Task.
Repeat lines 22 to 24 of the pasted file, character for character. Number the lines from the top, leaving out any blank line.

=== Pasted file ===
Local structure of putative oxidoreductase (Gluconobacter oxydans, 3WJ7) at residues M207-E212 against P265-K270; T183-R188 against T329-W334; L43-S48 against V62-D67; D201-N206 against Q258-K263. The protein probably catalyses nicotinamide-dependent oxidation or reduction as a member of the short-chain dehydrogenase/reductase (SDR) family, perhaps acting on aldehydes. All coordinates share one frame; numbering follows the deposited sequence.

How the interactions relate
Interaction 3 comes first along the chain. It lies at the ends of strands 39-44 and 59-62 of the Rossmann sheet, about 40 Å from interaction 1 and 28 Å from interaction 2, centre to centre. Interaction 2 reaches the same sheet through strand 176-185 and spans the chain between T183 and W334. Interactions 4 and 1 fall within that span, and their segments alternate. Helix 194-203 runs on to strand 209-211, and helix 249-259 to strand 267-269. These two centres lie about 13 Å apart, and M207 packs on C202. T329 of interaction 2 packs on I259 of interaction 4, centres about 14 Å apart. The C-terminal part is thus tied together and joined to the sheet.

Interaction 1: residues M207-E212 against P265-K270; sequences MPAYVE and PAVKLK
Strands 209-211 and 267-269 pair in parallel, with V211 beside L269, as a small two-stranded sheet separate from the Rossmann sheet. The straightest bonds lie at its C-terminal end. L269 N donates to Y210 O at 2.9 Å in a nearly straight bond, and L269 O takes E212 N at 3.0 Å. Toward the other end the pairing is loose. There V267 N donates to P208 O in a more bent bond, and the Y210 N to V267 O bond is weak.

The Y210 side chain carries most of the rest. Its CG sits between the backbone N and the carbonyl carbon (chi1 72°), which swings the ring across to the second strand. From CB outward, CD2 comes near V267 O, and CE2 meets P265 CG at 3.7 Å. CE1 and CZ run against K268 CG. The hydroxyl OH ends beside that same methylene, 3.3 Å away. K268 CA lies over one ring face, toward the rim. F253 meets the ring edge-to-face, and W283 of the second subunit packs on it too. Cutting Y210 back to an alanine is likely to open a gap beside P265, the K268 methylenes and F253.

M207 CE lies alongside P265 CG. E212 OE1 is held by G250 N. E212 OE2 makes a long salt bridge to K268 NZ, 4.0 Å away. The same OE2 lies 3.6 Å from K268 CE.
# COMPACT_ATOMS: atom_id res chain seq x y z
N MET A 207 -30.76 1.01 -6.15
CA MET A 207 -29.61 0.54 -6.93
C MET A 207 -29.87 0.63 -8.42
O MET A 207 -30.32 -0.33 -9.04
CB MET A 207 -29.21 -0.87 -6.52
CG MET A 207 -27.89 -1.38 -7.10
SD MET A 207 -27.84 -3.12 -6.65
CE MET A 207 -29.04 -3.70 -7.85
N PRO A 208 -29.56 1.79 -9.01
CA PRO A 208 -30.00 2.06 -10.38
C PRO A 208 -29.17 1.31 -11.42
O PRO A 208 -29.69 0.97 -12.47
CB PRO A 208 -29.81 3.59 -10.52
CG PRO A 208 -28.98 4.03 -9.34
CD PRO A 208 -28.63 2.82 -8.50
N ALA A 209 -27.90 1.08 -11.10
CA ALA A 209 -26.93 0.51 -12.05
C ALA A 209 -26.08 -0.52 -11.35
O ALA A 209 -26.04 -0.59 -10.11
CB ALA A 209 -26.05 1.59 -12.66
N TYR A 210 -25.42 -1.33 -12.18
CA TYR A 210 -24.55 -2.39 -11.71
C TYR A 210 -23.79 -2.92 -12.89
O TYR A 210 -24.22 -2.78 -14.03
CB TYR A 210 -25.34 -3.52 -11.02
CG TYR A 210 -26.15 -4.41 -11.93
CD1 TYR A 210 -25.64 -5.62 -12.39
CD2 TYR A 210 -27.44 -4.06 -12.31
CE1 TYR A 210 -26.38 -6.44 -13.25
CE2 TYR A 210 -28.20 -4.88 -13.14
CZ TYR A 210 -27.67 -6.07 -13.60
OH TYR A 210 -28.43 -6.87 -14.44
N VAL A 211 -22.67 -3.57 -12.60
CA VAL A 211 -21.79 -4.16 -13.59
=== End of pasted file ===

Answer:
CG PRO A 208 -28.98 4.03 -9.34
CD PRO A 208 -28.63 2.82 -8.50
N ALA A 209 -27.90 1.08 -11.10